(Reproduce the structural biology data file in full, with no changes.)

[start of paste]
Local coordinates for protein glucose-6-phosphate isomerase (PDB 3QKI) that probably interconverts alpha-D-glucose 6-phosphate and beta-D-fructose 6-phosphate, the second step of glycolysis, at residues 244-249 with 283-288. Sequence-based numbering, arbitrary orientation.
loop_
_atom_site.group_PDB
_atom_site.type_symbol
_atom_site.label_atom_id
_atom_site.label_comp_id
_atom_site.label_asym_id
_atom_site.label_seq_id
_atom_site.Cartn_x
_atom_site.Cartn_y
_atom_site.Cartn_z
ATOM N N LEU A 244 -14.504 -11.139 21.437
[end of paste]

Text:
Local coordinates for protein glucose-6-phosphate isomerase (PDB 3QKI) that probably interconverts alpha-D-glucose 6-phosphate and beta-D-fructose 6-phosphate, the second step of glycolysis, at residues 244-249 with 283-288. Sequence-based numbering, arbitrary orientation.
loop_
_atom_site.group_PDB
_atom_site.type_symbol
_atom_site.label_atom_id
_atom_site.label_comp_id
_atom_site.label_asym_id
_atom_site.label_seq_id
_atom_site.Cartn_x
_atom_site.Cartn_y
_atom_site.Cartn_z
ATOM N N LEU A 244 -14.504 -11.139 21.437